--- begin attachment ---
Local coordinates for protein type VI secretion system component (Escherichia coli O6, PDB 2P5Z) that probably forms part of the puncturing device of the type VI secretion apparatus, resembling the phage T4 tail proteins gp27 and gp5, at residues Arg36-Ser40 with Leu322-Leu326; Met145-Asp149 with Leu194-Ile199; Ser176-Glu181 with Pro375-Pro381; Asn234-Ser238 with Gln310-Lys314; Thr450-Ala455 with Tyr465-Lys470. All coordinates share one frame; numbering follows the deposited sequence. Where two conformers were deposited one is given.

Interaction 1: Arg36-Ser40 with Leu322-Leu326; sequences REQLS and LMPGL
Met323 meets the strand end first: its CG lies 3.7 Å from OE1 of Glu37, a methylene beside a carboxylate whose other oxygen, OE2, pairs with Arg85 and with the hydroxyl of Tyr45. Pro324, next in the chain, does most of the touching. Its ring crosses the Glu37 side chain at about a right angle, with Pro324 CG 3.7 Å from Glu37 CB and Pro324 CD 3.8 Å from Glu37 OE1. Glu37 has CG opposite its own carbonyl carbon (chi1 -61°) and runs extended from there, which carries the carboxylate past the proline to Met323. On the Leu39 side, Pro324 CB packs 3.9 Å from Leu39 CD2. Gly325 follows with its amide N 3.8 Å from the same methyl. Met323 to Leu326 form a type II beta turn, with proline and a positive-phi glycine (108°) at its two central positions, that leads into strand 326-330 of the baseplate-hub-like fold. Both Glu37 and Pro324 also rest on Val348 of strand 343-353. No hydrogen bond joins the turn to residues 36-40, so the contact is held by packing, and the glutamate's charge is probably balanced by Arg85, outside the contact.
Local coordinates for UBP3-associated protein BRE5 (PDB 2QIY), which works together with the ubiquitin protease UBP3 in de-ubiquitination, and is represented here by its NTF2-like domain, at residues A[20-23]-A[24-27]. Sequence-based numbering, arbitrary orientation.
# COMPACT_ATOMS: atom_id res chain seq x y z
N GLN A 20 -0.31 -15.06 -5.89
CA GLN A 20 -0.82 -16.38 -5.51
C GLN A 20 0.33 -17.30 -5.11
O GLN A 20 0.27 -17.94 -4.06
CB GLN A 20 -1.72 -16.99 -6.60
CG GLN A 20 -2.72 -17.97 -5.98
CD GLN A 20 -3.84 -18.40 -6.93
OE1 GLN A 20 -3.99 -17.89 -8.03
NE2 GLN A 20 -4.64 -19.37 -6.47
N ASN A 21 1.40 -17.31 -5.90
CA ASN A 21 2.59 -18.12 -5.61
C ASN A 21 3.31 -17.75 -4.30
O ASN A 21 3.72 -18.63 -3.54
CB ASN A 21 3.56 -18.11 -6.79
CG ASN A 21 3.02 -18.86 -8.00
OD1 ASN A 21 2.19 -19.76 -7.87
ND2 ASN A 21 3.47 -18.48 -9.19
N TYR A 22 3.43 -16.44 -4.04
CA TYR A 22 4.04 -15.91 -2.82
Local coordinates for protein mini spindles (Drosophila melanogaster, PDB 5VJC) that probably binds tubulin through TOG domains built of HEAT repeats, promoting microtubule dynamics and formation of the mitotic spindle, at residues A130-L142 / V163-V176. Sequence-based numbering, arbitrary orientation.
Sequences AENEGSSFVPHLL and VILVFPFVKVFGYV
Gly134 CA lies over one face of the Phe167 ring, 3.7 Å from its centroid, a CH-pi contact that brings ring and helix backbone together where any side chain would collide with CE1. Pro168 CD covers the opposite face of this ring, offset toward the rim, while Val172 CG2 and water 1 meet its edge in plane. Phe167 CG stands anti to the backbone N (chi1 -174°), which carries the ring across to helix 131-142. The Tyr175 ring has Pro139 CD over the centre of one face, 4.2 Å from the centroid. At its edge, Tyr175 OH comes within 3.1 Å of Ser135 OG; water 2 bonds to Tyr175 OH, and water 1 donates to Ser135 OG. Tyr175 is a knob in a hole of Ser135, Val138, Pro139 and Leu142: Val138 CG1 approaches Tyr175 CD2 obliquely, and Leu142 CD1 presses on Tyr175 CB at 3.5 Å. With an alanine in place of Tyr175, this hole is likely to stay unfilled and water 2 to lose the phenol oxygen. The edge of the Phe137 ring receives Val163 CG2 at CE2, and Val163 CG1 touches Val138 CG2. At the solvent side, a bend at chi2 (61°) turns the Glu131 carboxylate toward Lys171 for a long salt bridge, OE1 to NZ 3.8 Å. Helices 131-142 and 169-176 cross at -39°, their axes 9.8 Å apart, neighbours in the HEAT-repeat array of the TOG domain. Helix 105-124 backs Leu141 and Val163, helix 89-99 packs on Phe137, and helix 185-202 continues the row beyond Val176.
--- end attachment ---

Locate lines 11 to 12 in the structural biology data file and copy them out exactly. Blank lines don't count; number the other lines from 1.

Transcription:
CG GLN A 20 -2.72 -17.97 -5.98
CD GLN A 20 -3.84 -18.40 -6.93